Carbon will become the new quota in Irish farming, according to Trinity College economist Professor Alan Matthews.

Matthews was addressing over 400 farming and food industry leaders at the Agricultural Science Association (ASA) conference in Kilkenny recently.

Professor Matthews said following the ending of the 31-year milk quota system, the Irish agri-food sector faces the new challenge of living in a carbon-constrained world where we must reduce and eventually halt net carbon emissions.

“The new government-sponsored agri-food strategy Food Wise 2025 foresees a significant expansion in agricultural output.

“While this would be very welcome for the economic activity, employment and export earnings it would generate, the climate change challenge has utterly changed the context for agricultural expansion,” Matthews said.

Livestock systems are more carbon-intensive compared to tillage systems and because Irish farming is predominantly livestock based, we are a high carbon emitter per hectare or per euro of product produced.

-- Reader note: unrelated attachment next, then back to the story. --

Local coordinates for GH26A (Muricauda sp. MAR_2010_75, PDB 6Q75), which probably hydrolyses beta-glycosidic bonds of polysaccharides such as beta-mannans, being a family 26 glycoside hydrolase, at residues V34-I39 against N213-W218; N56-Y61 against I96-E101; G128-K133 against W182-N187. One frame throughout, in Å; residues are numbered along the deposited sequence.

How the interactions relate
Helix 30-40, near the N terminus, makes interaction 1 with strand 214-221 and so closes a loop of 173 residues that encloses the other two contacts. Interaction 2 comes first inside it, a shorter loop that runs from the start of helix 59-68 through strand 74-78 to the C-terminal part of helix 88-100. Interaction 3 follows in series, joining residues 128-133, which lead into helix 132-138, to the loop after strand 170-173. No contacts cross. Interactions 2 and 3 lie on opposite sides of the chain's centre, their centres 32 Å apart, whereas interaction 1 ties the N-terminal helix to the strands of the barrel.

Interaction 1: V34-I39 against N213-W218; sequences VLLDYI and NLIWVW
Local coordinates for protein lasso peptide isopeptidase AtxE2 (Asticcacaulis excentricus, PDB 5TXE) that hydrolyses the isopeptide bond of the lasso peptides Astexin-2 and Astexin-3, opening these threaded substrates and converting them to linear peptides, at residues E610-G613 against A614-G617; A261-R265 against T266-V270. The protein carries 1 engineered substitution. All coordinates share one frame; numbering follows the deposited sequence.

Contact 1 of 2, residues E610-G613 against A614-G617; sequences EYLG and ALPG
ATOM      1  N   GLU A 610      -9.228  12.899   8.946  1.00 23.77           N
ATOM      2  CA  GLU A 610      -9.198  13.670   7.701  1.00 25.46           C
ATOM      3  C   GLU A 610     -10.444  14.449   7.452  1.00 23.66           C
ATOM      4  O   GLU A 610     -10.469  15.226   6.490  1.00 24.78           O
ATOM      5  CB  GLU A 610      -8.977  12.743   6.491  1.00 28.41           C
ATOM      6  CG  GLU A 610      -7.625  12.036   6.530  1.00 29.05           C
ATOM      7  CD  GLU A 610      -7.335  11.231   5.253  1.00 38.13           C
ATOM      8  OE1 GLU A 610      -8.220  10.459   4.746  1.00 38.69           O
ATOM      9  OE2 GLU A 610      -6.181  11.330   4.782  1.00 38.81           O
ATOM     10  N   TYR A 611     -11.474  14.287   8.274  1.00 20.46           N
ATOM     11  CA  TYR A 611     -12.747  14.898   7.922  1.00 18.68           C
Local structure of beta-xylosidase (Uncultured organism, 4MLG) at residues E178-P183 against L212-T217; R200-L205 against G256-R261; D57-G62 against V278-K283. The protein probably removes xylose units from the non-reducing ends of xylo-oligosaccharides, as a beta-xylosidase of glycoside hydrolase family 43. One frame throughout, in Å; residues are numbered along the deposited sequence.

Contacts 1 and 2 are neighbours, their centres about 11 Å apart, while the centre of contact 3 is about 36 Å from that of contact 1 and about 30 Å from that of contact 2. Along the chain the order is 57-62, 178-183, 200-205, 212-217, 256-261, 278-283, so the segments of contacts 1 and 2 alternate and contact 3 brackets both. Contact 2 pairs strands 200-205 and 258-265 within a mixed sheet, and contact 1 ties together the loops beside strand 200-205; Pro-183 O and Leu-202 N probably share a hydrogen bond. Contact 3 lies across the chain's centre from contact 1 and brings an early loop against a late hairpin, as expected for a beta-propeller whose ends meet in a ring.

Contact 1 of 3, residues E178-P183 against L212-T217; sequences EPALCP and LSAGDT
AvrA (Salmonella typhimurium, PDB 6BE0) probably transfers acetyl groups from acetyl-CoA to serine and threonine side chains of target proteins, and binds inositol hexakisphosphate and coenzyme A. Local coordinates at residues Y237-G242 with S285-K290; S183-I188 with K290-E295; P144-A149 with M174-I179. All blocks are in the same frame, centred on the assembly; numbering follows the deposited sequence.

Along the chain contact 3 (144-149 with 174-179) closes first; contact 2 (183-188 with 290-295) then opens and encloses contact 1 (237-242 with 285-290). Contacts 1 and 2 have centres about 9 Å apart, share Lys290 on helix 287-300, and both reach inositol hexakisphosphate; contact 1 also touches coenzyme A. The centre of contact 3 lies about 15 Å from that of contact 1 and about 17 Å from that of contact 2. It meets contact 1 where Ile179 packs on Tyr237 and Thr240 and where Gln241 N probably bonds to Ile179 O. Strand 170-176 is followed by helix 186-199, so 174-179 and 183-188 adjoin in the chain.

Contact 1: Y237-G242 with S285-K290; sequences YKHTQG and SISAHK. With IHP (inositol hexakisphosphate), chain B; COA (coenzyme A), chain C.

This is notwithstanding the fact that our farmers are more carbon-efficient producers of livestock compared to their EU counterparts, he said.

“Therefore, the structure of Irish farming makes Ireland more vulnerable, especially after 2020 when emitting carbon into the atmosphere will have a direct financial cost to the taxpayer,” he said.

Matthews highlighted the large differences in carbon efficiency between different farming and land use systems and between farmers operating similar systems and stressed the importance of intensive research and advice aimed at reducing carbon emissions per unit of output.

He proposed the introduction of targeted subsidies to encourage farmers to adopt practices which help to build up carbon stores in soils and biomass.

He also advocated the introduction of a carbon levy on emissions with the proceeds recycled back to the farming sector.

I am well aware that the last thing farmers want to hear about is another levy but it would be a powerful demonstration of our commitment to environmentally sustainable production.

“If this were introduced across the EU, it would increase the competitive advantage for Irish producers in the EU marketplace and would be a significant marketing advantage.

“The incentive system for carbon efficiency is woefully inadequate at present, starting at the highest levels in the UN and EU.

“Also, price signals are completely absent in the livestock sector even though that is the single largest source of emissions,” he said,